Lipsey calls stakeholder meeting to deal with panhandling near Siegen Lane

    Businessman Richard Lipsey says aggressive panhandling near the intersection of Siegen Lane and Rieger Road just off Interstate 10 has gotten so out of hand he is convening a meeting later this week at his office, which is near the busy intersection, with other concerned business owners, law enforcement and elected officials.

    Lipsey says he and other business people in the area are frustrated that authorities have failed to address the growing number of panhandlers, who confront motorists in their vehicles and at nearby gas stations and leave trash strewn about the area.

    “People are afraid to drive down Reiger Road,” he says. “It’s really gotten to be a problem.”

    Among those Lipsey says he emailed to invite to the meeting are Mayor Sharon Weston Broome, District Attorney Hillar Moore, Police Chief Murphy Paul, East Baton Rouge Parish Sheriff Sid Gautreaux and, even, Gov. John Bel Edwards, as well as area businesspeople.

    Though panhandlers have frequented the intersection of Siegen and I-10 for years, Lipsey says the problem intensified several months ago at the beginning of the pandemic, when the state began sheltering the city’s homeless population at three local hotels, including the LaQuinta Inn on Reiger Road.

    A consultant working with the Louisiana Housing Corporation told Daily Report on Monday those housed in the hotels were offered a variety of wrap-around social services and are now in the process of being relocated to more permanent housing, though not as a result of Lipsey’s complaints.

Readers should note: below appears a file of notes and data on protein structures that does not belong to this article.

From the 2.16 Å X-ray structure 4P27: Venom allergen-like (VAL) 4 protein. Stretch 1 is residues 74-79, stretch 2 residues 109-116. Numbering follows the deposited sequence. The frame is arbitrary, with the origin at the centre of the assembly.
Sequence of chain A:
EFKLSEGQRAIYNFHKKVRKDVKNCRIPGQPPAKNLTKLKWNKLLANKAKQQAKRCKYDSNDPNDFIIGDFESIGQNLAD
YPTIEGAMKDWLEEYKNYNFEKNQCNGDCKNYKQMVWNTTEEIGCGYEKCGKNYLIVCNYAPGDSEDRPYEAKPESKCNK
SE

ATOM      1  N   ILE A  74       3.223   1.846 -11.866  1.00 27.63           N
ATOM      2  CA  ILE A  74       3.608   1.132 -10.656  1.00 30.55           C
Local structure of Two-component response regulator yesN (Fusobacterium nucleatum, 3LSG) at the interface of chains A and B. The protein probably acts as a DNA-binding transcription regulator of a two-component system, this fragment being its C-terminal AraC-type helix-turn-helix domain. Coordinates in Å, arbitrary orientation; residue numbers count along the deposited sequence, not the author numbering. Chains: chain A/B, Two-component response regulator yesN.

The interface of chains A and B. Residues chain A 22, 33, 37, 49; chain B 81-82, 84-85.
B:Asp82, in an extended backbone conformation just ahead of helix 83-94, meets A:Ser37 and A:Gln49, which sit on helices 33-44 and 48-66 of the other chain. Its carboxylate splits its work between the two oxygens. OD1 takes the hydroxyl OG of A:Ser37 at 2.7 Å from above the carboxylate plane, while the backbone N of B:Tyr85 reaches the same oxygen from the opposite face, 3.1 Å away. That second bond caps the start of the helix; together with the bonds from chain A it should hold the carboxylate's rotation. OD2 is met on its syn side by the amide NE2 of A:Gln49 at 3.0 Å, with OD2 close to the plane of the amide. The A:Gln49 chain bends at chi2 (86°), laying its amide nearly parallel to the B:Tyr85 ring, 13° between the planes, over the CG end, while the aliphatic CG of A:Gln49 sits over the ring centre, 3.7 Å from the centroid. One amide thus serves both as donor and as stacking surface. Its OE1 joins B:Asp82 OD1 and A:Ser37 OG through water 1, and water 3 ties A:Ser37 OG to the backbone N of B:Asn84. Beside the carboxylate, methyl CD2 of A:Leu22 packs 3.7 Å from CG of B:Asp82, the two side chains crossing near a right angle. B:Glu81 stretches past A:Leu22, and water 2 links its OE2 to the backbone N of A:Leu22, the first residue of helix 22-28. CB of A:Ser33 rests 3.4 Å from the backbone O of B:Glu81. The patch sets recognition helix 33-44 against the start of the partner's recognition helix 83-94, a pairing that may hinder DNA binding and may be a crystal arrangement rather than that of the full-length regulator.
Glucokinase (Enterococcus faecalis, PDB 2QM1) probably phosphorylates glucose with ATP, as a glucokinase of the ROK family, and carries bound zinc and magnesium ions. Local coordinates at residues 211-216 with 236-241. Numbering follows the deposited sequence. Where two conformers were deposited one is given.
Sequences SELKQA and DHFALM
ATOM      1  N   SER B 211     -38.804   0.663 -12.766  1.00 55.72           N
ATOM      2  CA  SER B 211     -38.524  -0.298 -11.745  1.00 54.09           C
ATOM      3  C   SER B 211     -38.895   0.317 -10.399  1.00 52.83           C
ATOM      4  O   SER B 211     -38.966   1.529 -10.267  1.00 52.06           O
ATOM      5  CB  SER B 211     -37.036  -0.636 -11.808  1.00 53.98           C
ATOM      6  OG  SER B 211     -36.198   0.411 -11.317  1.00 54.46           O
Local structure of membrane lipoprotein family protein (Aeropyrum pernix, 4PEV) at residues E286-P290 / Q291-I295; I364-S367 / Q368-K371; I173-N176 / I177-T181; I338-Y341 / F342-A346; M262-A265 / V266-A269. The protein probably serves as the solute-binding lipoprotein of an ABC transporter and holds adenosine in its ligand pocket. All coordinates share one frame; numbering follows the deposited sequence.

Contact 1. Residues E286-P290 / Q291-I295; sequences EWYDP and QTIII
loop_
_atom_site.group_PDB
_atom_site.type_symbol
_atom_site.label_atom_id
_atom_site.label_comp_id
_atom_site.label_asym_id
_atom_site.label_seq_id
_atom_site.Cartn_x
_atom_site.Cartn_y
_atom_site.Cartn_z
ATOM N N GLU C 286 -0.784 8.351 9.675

Homelessness and panhandling are two distinct problems that are often conflated. But the two populations can overlap because of mental illness and substance abuse issues.

    Though it’s unclear who of those on the email list will attend Lipsey’s meeting, Moore says he will be there if scheduling permits. Mayor Sharon Weston Broome or one of her top administrators also will be there, Chief Administrative Officer Darryl Gissel says.

    The administration is aware of the panhandling problem around the parish, particularly in the Siegen Lane area, and has been working to pull together various groups of providers and social service agencies to help those who suffer from substance abuse and behavioral health problems, says Gissel, who agrees the problem has gotten worse since the pandemic.

    But he and Broome’s assistant CAO, Pamela Jones, who is tasked with addressing the issue, say the problem is complex and will take time to solve.

    “Panhandling is one of our major pillars of concern and needs to be collectively addressed by the police and sheriff’s office,” says Jones, who estimates between 85% and 90% of panhandlers suffer from mental illness.

    Jones and Gissel are optimistic that by working together with various stakeholders, the parish can get a better handle on the problem.

    As to why it took a frustrated businessperson to call a meeting, as opposed to government leaders, Gissel says the city-parish has been actively working on the issue. But he says the administration welcomes the involvement of businesspeople and private citizens, who can call attention to specific causes or issues City Hall may not be aware of.

    “We have been working on this and we have been responding,” he says. “But it always helps to have eyes and ears on the ground to make us aware of what it is going on in specific locations.”

    Lipsey’s meeting is scheduled for Thursday.